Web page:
BLTC Press Titles


available for Kindle at Amazon.com


Alice's Adventures in Wonderland

Lewis Carroll


Through the Looking Glass

Lewis Carroll


The Art of Worldly Wisdom

Baltasar Gracian


Further Adventures of an Irish R. M.

Edith Somerville and Martin Ross


Faust: a tragedy

by Johann Wolfgang von Goethe

Excerpt:

MKPHISTOPHELES.

Grey, my young friend, is every Theory,
And verdant is Life's golden Tree!

STUDENT.

I do declare 'tis like a dream to me!
May 1 for another audience make petition,
To hear on this a fundamental disquisition?

MEPHISTOPHELES.

To th' utmost of my power yours to command.

STUDENT.

I cannot possibly go away Ere I my Common-Place Book to you hand; This token of your favour grant, I pray.

MEPHISTOPHELES.

Most willingly.

[Writes, and returns it to him.

Student (reads).

Eritis sicut Deus scientes bonum et malum.

[Reverently closes the Book, makes his obeisance,

and exit.

MEPHISTOPHELES.

But follow this adage old—and the ways of my

Cousin the Snake! Cause enough (with thy likeness to God !) shalt

thou have, ere long, to quake.

Enter Faust. Now whither go we?

MEPHISTOPHELES.

Where'er you choose: We 'll first the low—then the high world peruse. With what delight and profit too Will you these lectures scamper through.

FAUST.

Yet, with this chin's long growth of hair,

I want the easy scavoir faire;

Success to th' attempt will never come—

In the world I never was at home;

I feel so small with others; and must bear

About me ever an embarrassed air.

MEPHISTOPHELES.

All that must be—but I this maxim give,

"Learn self-reliance,and you have learn'd to live."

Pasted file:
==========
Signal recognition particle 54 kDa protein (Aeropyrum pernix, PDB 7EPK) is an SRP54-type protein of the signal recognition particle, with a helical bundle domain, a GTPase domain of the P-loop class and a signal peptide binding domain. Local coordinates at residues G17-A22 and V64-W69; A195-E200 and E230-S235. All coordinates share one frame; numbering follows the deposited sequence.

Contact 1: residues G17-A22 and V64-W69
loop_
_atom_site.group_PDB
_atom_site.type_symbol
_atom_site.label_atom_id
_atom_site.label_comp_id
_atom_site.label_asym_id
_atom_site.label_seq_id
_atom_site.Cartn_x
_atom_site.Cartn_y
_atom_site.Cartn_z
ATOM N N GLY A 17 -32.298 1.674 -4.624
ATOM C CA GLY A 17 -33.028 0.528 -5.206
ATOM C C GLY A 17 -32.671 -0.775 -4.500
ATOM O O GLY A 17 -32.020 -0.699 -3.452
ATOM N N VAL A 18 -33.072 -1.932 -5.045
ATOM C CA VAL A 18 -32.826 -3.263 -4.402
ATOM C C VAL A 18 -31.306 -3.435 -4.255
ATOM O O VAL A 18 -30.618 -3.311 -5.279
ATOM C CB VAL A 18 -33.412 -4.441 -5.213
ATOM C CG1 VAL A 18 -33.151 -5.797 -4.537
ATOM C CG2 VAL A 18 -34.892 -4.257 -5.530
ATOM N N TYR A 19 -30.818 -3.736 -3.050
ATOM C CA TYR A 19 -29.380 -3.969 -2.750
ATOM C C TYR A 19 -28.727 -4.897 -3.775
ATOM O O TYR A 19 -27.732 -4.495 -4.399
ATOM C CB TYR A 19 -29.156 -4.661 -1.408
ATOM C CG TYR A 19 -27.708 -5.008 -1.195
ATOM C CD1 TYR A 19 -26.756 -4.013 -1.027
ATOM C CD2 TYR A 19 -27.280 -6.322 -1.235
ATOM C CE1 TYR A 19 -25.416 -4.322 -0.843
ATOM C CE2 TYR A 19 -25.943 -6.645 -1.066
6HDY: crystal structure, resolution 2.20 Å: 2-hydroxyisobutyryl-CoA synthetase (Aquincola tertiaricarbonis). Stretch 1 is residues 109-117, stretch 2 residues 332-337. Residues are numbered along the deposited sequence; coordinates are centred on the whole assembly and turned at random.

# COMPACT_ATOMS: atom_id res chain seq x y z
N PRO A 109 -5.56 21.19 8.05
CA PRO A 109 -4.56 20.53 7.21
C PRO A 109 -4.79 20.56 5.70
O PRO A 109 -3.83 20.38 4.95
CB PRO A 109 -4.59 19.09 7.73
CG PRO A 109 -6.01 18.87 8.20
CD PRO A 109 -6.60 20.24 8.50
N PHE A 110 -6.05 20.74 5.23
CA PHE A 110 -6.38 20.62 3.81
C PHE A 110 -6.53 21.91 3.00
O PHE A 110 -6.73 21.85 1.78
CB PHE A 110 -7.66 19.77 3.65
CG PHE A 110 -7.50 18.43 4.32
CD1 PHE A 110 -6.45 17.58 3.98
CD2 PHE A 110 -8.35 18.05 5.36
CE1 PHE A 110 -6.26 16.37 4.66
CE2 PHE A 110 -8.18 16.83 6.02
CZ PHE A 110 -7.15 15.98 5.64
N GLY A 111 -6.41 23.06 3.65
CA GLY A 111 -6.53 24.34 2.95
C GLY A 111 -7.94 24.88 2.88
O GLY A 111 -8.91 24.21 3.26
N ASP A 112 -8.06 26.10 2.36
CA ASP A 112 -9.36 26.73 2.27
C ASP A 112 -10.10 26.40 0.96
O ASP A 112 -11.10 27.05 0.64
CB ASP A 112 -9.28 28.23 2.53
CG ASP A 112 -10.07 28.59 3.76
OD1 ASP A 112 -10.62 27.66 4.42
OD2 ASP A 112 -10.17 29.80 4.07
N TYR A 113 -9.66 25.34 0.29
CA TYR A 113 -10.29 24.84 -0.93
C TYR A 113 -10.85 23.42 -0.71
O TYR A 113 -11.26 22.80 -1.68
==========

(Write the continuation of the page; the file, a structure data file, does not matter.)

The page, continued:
FAUST.

Tell me, how start we, then ? and where
Your carriage, horses, servants are?

MEPHISTOPHELES.

We need but spread a mantle wide,

And on it through the air we'll ride.

You must not any heavy pack

Take with you, in this daring track.

Some gas, I know how to prepare,

Shall lift us up into the air;

And if we are light, we shall mount rapidly.

Of your new course of life I wish you joy.

auetfiacb'0 cellar in Leipzig.

A set of Boon Companions over their Wine.

FROSCH.

Will none be jolly ?—will none drink?
—I 'll teach ye to sit there and wink!
You are all just like wet straw to-day—
Yet other whiles you flare away.

BRANDER.

That's your fault, now ! we are all your quotum

less— You sport no nonsense—sport no beastliness!

FROSCH.

[Pouring a glass of Wine over his Head! There's both for you!

BRANDER.

You twice-beast, you!

FROSCH.

You voted that I should be so.

SIEBEL.

Come ! out with him who squabbles here.

Let's swill and shout—and sing with voices clear

Huh—hollah—hoh!

ALTMAYER.

Oh Lord! I am driven to fits; Some cotton here !—my ears that fellow splits.

SIEBEL.

The full power of the Bass is only known
When from the vaulted roof 'tis echoed down.

FROSCH.

Right! him who takes offence, we'll out with, soon. La ! tara ! lara da!

ALTMAYER.

La! tara! lara da!

FROSCH.

Our throats are all in tune.
(Sings.)
The dear old Roman Empire!
How holds it still together?

BRANDER.

A scurvy song! Fie! A political song!

An offensive song ! Each morning bless your stars,

That for the Empire you need have no cares!

I, for my part, am thankful more and more,

I am neither Emperor nor Chancellor.

To do without some head, though, we can't hope;

Therefore, I say, let us elect a Pope.

You know the kind of qualities

That kick the beam and make the man to rise.

FROSCH.

(Sings.)
Up, Dame Nightingale! Soar above!
Ten thousand greetings give to my love!


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